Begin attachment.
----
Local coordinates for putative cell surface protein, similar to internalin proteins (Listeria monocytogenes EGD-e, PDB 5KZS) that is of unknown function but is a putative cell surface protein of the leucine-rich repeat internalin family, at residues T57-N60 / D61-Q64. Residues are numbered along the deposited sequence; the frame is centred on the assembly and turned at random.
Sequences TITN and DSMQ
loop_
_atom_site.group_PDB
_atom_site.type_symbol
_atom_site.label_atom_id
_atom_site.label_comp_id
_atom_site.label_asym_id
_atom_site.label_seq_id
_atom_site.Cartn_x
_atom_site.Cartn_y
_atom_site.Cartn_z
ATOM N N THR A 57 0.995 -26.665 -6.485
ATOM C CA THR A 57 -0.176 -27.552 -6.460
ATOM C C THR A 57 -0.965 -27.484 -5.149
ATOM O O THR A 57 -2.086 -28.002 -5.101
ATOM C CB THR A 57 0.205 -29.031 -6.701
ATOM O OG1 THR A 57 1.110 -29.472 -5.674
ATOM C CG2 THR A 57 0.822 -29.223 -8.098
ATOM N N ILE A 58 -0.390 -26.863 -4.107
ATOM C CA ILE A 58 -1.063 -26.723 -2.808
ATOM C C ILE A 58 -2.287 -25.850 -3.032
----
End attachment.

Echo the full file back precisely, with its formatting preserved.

Local coordinates for putative cell surface protein, similar to internalin proteins (Listeria monocytogenes EGD-e, PDB 5KZS) that is of unknown function but is a putative cell surface protein of the leucine-rich repeat internalin family, at residues T57-N60 / D61-Q64. Residues are numbered along the deposited sequence; the frame is centred on the assembly and turned at random.
Sequences TITN and DSMQ
loop_
_atom_site.group_PDB
_atom_site.type_symbol
_atom_site.label_atom_id
_atom_site.label_comp_id
_atom_site.label_asym_id
_atom_site.label_seq_id
_atom_site.Cartn_x
_atom_site.Cartn_y
_atom_site.Cartn_z
ATOM N N THR A 57 0.995 -26.665 -6.485
ATOM C CA THR A 57 -0.176 -27.552 -6.460
ATOM C C THR A 57 -0.965 -27.484 -5.149
ATOM O O THR A 57 -2.086 -28.002 -5.101
ATOM C CB THR A 57 0.205 -29.031 -6.701
ATOM O OG1 THR A 57 1.110 -29.472 -5.674
ATOM C CG2 THR A 57 0.822 -29.223 -8.098
ATOM N N ILE A 58 -0.390 -26.863 -4.107
ATOM C CA ILE A 58 -1.063 -26.723 -2.808
ATOM C C ILE A 58 -2.287 -25.850 -3.032